We got away from that, from what’s best about America. We opted for easy – easy solutions to pain, quick and easy answers to complicated problems, easy substitutes to civic participation. Convenience and comfort over all else.

In doing so, we rid ourselves of things so essential that they have no price … and in return we have been invaded by cheap crap.

So today, Be An American!

Please go vote!

Then come home and block every 24-hour new station on your TV.

We need to keep this Republic for a while.

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Cab Calloway High School

Tomorrow (Thursday) I’ll be speaking at Cab Calloway High School of the Arts in Wilmington, Delaware.

The speech is open to the public and I’ll be talking about opiate addiction, America and Dreamland. Delaware, like so many parts of the country, is awash in opiate addiction and all its consequences.

But I love the idea that the school is named for Cab Calloway, an orchestra leader I’ve loved since I was a kid and first heard “Minnie the Moocher” (I was in junior high, I think). Here he is with the Nicholas Brothers, stunning tap dancers.

The school’s first board president was his daughter, Cabella Calloway. He had moved to Delaware shortly before the school was founded in 1992 and was involved in its formation before his death in 1994.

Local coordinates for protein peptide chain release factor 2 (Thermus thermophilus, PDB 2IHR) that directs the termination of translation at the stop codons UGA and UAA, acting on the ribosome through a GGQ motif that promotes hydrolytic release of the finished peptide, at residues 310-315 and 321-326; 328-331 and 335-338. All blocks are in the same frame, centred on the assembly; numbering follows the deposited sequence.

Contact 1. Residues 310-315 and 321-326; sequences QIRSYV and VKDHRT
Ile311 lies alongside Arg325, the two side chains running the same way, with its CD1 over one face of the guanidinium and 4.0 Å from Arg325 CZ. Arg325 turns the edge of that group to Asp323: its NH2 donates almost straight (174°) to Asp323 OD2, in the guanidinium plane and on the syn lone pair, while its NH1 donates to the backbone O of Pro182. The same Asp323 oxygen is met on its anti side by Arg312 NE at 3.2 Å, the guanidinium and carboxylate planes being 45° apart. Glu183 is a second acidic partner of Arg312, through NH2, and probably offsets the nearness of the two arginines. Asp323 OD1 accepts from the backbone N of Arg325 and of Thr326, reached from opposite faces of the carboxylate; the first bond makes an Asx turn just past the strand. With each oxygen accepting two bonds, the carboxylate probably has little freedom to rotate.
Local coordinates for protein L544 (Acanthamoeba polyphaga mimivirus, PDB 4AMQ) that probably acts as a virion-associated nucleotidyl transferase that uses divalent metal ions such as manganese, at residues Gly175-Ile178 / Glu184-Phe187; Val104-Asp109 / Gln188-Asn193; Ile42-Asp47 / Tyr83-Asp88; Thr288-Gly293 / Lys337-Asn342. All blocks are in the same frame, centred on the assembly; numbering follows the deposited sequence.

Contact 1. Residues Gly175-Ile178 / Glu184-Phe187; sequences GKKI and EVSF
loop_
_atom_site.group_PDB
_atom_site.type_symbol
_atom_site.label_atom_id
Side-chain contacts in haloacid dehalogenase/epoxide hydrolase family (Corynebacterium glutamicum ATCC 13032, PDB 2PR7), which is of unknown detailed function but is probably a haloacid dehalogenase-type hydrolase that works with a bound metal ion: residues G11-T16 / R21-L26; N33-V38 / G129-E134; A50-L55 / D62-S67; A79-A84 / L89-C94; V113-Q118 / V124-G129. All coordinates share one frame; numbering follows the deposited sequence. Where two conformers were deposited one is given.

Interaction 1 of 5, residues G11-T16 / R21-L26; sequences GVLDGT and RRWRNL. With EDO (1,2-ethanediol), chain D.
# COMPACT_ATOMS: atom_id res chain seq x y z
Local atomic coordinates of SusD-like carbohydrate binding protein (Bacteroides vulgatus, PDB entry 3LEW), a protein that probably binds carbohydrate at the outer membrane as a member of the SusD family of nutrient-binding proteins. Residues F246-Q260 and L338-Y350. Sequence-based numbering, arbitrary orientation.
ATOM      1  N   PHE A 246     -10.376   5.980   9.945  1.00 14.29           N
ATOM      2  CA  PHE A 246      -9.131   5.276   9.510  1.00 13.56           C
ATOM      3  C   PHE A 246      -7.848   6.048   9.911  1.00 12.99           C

By the way, the school’s marching band has won the championship in its area six of the last seven years. Nice! Next Sunday, they’re in Hershey PA competing in the Atlantic Coast Tournament of Bands.

Good luck to the Cab Calloway High School Marching Band! A name like that, you better win! How could you not?

I’d love to see a marching band named for Cab Calloway.

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Judge Moses’ Court

I was in the town of Logan, Ohio last week, at the tail end of my speaking tour through Ohio, West Virginia, Kentucky and Indiana.img_3596

Logan, pop. 7,000, is an Appalachian coal town in the county of Hocking, about 40 miles southeast of Columbus in the farmland off of state Highway 33.

The morning after my talk, I spent an hour in the town’s drug court, which is now dedicated entirely to people with opiate addictions trying to expunge criminal records and keep their recovery going.

The court is run by Judge Fred Moses, who in this court looks and sounds more like a social worker. He asks each client about his or her recovery, job prospects, children – confers with prosecutors and probation and social workers. The idea behind drug court is that clients must get into addiction recovery, begin to repair their lives, before any record expunging takes place.